I've never grown dahlias. I don't know why. Every time I look at the arrangements made by Erin at Floret Flowers, I drool over her dahlias. So, this is the Year of the Dahlia for my cutting garden! With more than 28 species, hundreds of varieties, and every color imaginable (except true blue), I'm not sure where to begin...but it will be fun selecting some tubers for the garden. Uses: Prolific bloomers, dahlias produce many flowers throughout summer into fall. They are frost sensitive, though, so you must dig up the tubers before the first frost and store until the following year to replant. Harvest when ¾ of the bloom is open. Dahlias last longer in arrangements if the foliage is removed. Vase life: 5 days.

I tried to grow freesia a few years ago, not realizing that it's a bit temperamental. It likes strong light and cool nighttime temperatures, which is tricky in South Carolina. Still, just for the fragrance alone, I'm going to give it another try. Uses: Blooms spring, early summer. Harvest in bud stage, with only the bottom blossom beginning to open. Available in all colors except true blue. Vase life: 5 to 7 days.

The wide range of fritillaria provides unexpected colors and textures in bouquets. From Fritillaria imperialis with its large cluster of hanging bell-shaped blossoms to Meleagris with its small, checkerboard pattern, fritillaria provides unique additions to arrangements. Some varieties, like imperialis, have an unpleasant musky scent. Uses: The bulbs are poisonous and provide good pest control in the cutting garden, and the musk odor of some varieties also repel pests. Used primarily as an accent in arrangements. Blooms in spring. Harvest: imperialis variety—harvest when most of the flowers are open. Meleagris variety—harvest when blossom is just beginning to open. Persica variety: harvest when ¾ of blossoms open. Milkowski variety—harvest when all blossoms are open. Vase life: Imperialis variety: 7 days; Meleagris and milkowski varieties: 3 to 5 days; the persica variety, 5 to 7 days.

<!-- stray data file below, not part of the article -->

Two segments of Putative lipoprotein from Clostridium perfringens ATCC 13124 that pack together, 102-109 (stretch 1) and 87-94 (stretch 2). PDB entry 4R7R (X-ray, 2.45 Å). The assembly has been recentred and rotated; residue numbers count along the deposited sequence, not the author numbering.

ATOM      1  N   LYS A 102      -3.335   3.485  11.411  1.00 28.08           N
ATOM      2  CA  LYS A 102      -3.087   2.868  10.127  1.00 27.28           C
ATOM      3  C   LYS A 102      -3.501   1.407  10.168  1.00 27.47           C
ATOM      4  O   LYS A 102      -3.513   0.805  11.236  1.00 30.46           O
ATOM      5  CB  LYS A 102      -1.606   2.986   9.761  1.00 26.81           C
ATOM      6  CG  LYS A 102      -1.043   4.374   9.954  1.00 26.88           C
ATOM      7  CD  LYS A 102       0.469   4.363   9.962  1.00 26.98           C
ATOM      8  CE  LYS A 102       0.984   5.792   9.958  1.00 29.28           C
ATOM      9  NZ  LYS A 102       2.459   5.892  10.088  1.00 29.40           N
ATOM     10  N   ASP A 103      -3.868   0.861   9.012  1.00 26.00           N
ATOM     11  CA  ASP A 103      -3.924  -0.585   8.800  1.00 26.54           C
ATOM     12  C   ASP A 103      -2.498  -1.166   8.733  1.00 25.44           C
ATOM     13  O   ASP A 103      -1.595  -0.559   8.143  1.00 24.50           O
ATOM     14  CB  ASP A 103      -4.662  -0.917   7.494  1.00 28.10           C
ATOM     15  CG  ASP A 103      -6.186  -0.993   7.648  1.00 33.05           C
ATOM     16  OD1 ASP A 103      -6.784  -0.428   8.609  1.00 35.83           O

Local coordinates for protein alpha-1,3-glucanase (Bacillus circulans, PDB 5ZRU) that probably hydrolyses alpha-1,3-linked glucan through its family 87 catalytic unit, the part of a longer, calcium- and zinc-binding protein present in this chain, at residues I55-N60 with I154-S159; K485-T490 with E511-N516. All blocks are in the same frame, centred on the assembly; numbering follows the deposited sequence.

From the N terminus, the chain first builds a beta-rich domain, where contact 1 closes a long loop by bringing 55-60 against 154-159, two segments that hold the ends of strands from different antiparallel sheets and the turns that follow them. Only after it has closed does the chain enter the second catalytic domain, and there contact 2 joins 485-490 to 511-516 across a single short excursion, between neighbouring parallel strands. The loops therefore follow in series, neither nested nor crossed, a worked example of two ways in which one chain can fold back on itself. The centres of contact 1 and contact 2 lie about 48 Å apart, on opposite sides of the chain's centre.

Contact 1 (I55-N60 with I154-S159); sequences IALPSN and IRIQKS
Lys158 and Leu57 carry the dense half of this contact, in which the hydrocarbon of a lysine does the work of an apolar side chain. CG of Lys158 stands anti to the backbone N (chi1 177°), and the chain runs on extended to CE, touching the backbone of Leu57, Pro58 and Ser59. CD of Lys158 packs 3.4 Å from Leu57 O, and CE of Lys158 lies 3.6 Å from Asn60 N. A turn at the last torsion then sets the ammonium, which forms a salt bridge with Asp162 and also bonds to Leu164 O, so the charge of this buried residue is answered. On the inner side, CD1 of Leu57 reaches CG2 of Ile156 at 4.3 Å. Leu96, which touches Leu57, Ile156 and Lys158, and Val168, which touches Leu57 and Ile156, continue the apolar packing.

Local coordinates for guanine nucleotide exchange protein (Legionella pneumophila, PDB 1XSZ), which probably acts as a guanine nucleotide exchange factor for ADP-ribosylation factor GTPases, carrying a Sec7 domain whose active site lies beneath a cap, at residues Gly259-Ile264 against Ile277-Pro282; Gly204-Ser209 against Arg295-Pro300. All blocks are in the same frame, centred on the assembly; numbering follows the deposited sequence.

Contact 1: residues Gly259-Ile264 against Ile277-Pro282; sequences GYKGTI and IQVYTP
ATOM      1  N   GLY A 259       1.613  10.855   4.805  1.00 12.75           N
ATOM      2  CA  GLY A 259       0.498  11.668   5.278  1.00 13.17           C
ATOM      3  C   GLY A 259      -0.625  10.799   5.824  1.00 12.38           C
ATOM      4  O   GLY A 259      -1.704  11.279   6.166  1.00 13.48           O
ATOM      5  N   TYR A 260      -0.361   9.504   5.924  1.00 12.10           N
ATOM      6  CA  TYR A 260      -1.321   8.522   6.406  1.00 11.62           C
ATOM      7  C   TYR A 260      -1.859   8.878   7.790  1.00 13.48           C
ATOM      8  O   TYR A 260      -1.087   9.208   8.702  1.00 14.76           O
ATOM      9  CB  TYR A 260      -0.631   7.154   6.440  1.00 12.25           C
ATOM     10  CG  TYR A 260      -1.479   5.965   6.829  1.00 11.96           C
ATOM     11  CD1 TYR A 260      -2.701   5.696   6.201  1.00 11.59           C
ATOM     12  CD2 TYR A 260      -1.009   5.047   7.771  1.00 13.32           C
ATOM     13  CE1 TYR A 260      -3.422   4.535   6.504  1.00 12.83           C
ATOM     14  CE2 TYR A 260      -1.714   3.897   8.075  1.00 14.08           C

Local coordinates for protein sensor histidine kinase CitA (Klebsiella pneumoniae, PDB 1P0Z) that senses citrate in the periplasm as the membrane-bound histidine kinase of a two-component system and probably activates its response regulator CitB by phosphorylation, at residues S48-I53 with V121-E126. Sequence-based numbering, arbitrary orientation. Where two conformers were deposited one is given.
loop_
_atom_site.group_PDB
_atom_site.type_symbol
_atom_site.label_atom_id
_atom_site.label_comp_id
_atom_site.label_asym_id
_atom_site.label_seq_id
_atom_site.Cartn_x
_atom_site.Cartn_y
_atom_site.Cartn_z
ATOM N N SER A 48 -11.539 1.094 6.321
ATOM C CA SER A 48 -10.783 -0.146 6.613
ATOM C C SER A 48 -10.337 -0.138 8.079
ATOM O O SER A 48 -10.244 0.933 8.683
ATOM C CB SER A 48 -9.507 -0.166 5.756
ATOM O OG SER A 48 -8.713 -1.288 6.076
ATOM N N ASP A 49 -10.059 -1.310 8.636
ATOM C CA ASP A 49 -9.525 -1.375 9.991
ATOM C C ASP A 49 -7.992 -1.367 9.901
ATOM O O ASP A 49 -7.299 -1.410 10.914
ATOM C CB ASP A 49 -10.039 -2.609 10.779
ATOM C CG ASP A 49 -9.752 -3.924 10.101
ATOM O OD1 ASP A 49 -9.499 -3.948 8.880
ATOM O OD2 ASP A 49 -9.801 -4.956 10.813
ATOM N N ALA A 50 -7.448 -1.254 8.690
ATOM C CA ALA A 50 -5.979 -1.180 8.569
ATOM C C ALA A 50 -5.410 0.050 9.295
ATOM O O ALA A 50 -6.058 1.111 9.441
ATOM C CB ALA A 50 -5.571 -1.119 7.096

Who can resist the fragrance of hyacinth? These little cuties perfume the entire dining room and entranceway—but it's not an obnoxious, overpowering scent. It's a promise of spring-scent. I've also planted them right outside the front door. Still, while I've used them for awhile in the beds, I've never cut them for a bouquet—I never wanted to sacrifice the fragrance in the garden. If I can keep myself from forcing all of the hyacinth bulbs I bought, I should have a few to add to bouquets this year. A couple things to note: hyacinths are poisonous. Wear gloves when handling them, because their latex is also poisonous. Also wear gloves when planting, as the bulbs can cause an itchy reaction in some people. Uses: Spring blooms become more fragrant as florets open. Harvest when most of the florets are closed, and cut the thick, fibrous base to allow water to penetrate the base. Vase life: 7 to 10 days.

As much as I love tulips, Dutch irises steal my heart. There's something about their deep colors and contrasting stripes that just make me happy. I like bearded irises, Siberian irises, and cute little Iris reticulata, too...but Dutch iris are the ones going in my cutting garden. Uses: Irises multiply rapidly and need to be divided about every three years to continue flowering. Harvest irises when they are in the bud stage, checking to ensure the bud is firm. Blooms in spring. Use as a focal point or an accent in arrangements. Vase life: 3 to 5 days.